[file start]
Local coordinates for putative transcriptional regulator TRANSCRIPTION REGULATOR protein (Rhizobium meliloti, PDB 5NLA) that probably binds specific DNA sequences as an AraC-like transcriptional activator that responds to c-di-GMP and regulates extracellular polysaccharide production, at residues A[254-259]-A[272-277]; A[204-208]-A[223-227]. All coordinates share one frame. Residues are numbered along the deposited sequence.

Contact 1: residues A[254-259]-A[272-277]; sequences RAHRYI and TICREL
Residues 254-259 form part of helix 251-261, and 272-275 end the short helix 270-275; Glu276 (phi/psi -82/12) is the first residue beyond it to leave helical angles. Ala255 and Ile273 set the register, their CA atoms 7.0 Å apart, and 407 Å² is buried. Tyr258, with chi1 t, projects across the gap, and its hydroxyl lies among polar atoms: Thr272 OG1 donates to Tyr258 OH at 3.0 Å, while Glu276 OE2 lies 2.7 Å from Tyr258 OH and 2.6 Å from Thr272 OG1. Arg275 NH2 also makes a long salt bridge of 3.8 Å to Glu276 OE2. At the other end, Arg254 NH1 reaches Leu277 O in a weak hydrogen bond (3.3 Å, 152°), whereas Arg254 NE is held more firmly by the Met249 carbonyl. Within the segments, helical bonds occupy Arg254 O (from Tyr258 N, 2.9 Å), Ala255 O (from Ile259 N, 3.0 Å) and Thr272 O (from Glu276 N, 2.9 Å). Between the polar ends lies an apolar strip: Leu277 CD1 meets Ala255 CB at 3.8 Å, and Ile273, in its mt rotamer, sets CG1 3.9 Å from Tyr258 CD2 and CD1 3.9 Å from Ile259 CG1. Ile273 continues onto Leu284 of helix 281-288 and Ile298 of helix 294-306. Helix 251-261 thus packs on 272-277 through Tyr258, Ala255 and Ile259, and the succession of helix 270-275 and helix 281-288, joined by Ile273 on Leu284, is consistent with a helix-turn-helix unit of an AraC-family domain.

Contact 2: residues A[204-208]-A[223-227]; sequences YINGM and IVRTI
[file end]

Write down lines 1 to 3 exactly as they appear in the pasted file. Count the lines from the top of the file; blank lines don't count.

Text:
Local coordinates for putative transcriptional regulator TRANSCRIPTION REGULATOR protein (Rhizobium meliloti, PDB 5NLA) that probably binds specific DNA sequences as an AraC-like transcriptional activator that responds to c-di-GMP and regulates extracellular polysaccharide production, at residues A[254-259]-A[272-277]; A[204-208]-A[223-227]. All coordinates share one frame. Residues are numbered along the deposited sequence.

Contact 1: residues A[254-259]-A[272-277]; sequences RAHRYI and TICREL
Residues 254-259 form part of helix 251-261, and 272-275 end the short helix 270-275; Glu276 (phi/psi -82/12) is the first residue beyond it to leave helical angles. Ala255 and Ile273 set the register, their CA atoms 7.0 Å apart, and 407 Å² is buried. Tyr258, with chi1 t, projects across the gap, and its hydroxyl lies among polar atoms: Thr272 OG1 donates to Tyr258 OH at 3.0 Å, while Glu276 OE2 lies 2.7 Å from Tyr258 OH and 2.6 Å from Thr272 OG1. Arg275 NH2 also makes a long salt bridge of 3.8 Å to Glu276 OE2. At the other end, Arg254 NH1 reaches Leu277 O in a weak hydrogen bond (3.3 Å, 152°), whereas Arg254 NE is held more firmly by the Met249 carbonyl. Within the segments, helical bonds occupy Arg254 O (from Tyr258 N, 2.9 Å), Ala255 O (from Ile259 N, 3.0 Å) and Thr272 O (from Glu276 N, 2.9 Å). Between the polar ends lies an apolar strip: Leu277 CD1 meets Ala255 CB at 3.8 Å, and Ile273, in its mt rotamer, sets CG1 3.9 Å from Tyr258 CD2 and CD1 3.9 Å from Ile259 CG1. Ile273 continues onto Leu284 of helix 281-288 and Ile298 of helix 294-306. Helix 251-261 thus packs on 272-277 through Tyr258, Ala255 and Ile259, and the succession of helix 270-275 and helix 281-288, joined by Ile273 on Leu284, is consistent with a helix-turn-helix unit of an AraC-family domain.